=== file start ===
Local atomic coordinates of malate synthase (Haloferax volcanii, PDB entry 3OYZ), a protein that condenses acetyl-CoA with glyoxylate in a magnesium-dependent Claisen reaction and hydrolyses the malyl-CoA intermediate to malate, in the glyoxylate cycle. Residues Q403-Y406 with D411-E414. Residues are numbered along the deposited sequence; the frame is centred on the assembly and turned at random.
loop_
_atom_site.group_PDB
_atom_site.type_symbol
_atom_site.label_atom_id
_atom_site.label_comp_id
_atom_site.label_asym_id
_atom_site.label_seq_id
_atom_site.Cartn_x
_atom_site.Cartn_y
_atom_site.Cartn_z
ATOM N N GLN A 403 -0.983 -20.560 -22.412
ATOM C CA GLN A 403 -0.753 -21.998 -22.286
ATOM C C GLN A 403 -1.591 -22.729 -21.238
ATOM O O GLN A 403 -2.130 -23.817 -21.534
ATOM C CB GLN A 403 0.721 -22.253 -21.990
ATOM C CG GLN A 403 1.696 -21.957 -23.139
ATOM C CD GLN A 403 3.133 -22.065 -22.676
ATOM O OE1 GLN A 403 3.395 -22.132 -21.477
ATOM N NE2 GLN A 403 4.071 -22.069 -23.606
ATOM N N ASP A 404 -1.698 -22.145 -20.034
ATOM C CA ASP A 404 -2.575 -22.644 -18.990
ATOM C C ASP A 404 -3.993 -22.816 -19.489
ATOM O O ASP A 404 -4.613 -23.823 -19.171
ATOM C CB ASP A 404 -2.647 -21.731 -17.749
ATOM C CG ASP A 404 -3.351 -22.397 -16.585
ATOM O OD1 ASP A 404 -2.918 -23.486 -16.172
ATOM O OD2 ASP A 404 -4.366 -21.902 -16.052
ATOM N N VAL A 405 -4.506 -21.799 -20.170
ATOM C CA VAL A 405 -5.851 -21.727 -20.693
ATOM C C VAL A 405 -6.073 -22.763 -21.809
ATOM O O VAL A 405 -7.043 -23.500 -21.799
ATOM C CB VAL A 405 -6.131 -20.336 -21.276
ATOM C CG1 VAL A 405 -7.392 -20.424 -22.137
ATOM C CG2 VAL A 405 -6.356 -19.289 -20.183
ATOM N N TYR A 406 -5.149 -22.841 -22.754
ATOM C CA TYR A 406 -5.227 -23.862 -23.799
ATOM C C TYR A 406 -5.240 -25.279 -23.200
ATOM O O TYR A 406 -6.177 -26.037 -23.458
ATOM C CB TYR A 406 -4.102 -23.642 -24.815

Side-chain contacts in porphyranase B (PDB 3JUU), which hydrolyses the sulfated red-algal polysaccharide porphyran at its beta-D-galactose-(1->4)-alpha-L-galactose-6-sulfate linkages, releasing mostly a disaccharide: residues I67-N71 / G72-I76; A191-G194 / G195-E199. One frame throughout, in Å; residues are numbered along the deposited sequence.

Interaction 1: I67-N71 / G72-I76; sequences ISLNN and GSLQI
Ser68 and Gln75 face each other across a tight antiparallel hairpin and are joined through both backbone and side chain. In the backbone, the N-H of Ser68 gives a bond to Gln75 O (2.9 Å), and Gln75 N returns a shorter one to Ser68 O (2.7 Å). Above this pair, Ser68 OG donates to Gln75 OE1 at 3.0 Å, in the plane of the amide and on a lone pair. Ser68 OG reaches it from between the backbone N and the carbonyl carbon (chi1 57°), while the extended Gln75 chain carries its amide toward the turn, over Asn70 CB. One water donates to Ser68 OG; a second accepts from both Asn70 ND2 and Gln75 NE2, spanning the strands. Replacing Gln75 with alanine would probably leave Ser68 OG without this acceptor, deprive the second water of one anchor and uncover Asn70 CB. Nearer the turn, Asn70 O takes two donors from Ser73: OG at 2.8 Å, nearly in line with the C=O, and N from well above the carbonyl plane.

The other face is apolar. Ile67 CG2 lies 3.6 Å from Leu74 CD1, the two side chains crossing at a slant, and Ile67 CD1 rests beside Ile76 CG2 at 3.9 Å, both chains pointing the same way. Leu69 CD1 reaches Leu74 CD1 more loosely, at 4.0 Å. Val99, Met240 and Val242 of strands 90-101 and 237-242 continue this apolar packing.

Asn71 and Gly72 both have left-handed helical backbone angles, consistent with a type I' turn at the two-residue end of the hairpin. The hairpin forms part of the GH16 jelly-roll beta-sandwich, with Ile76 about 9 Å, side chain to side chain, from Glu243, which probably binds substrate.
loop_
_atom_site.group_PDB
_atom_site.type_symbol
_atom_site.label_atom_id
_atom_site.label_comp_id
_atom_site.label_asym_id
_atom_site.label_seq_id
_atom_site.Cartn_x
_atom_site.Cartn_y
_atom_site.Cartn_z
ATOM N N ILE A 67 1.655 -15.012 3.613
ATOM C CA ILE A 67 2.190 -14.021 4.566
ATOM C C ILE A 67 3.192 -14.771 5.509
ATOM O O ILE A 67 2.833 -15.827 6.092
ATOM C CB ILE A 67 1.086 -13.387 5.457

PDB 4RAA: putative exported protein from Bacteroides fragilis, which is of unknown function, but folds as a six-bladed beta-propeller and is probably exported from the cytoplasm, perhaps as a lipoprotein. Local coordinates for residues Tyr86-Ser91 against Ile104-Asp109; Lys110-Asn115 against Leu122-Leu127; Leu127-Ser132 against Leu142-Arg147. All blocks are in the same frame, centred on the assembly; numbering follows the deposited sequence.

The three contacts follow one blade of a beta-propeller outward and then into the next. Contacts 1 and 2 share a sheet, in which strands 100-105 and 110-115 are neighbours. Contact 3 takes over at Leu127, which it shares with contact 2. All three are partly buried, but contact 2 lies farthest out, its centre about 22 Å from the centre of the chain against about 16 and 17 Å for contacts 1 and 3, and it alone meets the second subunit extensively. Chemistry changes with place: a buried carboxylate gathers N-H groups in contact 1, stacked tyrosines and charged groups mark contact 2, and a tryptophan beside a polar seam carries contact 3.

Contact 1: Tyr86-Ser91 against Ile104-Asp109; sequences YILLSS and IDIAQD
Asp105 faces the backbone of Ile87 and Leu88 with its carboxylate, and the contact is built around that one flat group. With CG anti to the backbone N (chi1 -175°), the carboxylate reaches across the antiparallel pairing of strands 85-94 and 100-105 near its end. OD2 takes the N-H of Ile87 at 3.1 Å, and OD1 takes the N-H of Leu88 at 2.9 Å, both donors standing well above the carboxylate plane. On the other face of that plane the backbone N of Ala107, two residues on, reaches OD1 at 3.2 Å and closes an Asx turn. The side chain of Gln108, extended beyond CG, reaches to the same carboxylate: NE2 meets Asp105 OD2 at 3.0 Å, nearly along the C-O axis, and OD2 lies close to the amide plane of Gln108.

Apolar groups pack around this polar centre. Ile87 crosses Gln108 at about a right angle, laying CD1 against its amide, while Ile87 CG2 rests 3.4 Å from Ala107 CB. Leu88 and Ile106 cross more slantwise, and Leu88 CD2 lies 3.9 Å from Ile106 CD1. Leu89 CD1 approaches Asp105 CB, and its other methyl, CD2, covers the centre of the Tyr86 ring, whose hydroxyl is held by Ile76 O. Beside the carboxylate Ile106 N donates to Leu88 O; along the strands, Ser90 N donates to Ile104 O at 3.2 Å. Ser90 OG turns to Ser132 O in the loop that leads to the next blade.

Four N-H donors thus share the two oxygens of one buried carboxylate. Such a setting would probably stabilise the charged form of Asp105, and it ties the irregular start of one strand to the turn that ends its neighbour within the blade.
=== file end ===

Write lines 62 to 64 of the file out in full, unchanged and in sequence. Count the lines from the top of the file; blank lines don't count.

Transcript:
The three contacts follow one blade of a beta-propeller outward and then into the next. Contacts 1 and 2 share a sheet, in which strands 100-105 and 110-115 are neighbours. Contact 3 takes over at Leu127, which it shares with contact 2. All three are partly buried, but contact 2 lies farthest out, its centre about 22 Å from the centre of the chain against about 16 and 17 Å for contacts 1 and 3, and it alone meets the second subunit extensively. Chemistry changes with place: a buried carboxylate gathers N-H groups in contact 1, stacked tyrosines and charged groups mark contact 2, and a tryptophan beside a polar seam carries contact 3.

Contact 1: Tyr86-Ser91 against Ile104-Asp109; sequences YILLSS and IDIAQD
Asp105 faces the backbone of Ile87 and Leu88 with its carboxylate, and the contact is built around that one flat group. With CG anti to the backbone N (chi1 -175°), the carboxylate reaches across the antiparallel pairing of strands 85-94 and 100-105 near its end. OD2 takes the N-H of Ile87 at 3.1 Å, and OD1 takes the N-H of Leu88 at 2.9 Å, both donors standing well above the carboxylate plane. On the other face of that plane the backbone N of Ala107, two residues on, reaches OD1 at 3.2 Å and closes an Asx turn. The side chain of Gln108, extended beyond CG, reaches to the same carboxylate: NE2 meets Asp105 OD2 at 3.0 Å, nearly along the C-O axis, and OD2 lies close to the amide plane of Gln108.